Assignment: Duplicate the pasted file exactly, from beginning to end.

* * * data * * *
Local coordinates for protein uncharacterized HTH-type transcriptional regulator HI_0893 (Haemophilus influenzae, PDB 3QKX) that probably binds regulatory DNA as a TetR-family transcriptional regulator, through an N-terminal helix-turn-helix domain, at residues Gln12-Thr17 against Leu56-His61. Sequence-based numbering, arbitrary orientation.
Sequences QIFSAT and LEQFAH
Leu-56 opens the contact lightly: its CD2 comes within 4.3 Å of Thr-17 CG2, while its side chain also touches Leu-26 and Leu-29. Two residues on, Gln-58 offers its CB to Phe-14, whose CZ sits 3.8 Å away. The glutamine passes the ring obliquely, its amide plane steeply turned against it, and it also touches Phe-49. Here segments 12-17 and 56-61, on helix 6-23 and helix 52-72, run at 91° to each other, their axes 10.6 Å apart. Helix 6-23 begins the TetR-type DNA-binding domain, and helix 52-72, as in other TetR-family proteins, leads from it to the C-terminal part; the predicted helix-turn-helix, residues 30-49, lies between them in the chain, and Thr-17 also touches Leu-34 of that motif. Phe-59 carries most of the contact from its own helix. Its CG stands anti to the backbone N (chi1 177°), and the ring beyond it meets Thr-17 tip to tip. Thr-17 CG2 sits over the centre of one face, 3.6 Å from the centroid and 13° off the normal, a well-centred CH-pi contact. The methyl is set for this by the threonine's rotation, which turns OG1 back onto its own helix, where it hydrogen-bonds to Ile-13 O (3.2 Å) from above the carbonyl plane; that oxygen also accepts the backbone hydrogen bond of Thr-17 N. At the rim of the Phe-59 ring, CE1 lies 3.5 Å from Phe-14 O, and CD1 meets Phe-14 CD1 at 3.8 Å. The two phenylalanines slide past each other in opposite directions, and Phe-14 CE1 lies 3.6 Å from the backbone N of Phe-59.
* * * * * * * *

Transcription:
Local coordinates for protein uncharacterized HTH-type transcriptional regulator HI_0893 (Haemophilus influenzae, PDB 3QKX) that probably binds regulatory DNA as a TetR-family transcriptional regulator, through an N-terminal helix-turn-helix domain, at residues Gln12-Thr17 against Leu56-His61. Sequence-based numbering, arbitrary orientation.
Sequences QIFSAT and LEQFAH
Leu-56 opens the contact lightly: its CD2 comes within 4.3 Å of Thr-17 CG2, while its side chain also touches Leu-26 and Leu-29. Two residues on, Gln-58 offers its CB to Phe-14, whose CZ sits 3.8 Å away. The glutamine passes the ring obliquely, its amide plane steeply turned against it, and it also touches Phe-49. Here segments 12-17 and 56-61, on helix 6-23 and helix 52-72, run at 91° to each other, their axes 10.6 Å apart. Helix 6-23 begins the TetR-type DNA-binding domain, and helix 52-72, as in other TetR-family proteins, leads from it to the C-terminal part; the predicted helix-turn-helix, residues 30-49, lies between them in the chain, and Thr-17 also touches Leu-34 of that motif. Phe-59 carries most of the contact from its own helix. Its CG stands anti to the backbone N (chi1 177°), and the ring beyond it meets Thr-17 tip to tip. Thr-17 CG2 sits over the centre of one face, 3.6 Å from the centroid and 13° off the normal, a well-centred CH-pi contact. The methyl is set for this by the threonine's rotation, which turns OG1 back onto its own helix, where it hydrogen-bonds to Ile-13 O (3.2 Å) from above the carbonyl plane; that oxygen also accepts the backbone hydrogen bond of Thr-17 N. At the rim of the Phe-59 ring, CE1 lies 3.5 Å from Phe-14 O, and CD1 meets Phe-14 CD1 at 3.8 Å. The two phenylalanines slide past each other in opposite directions, and Phe-14 CE1 lies 3.6 Å from the backbone N of Phe-59.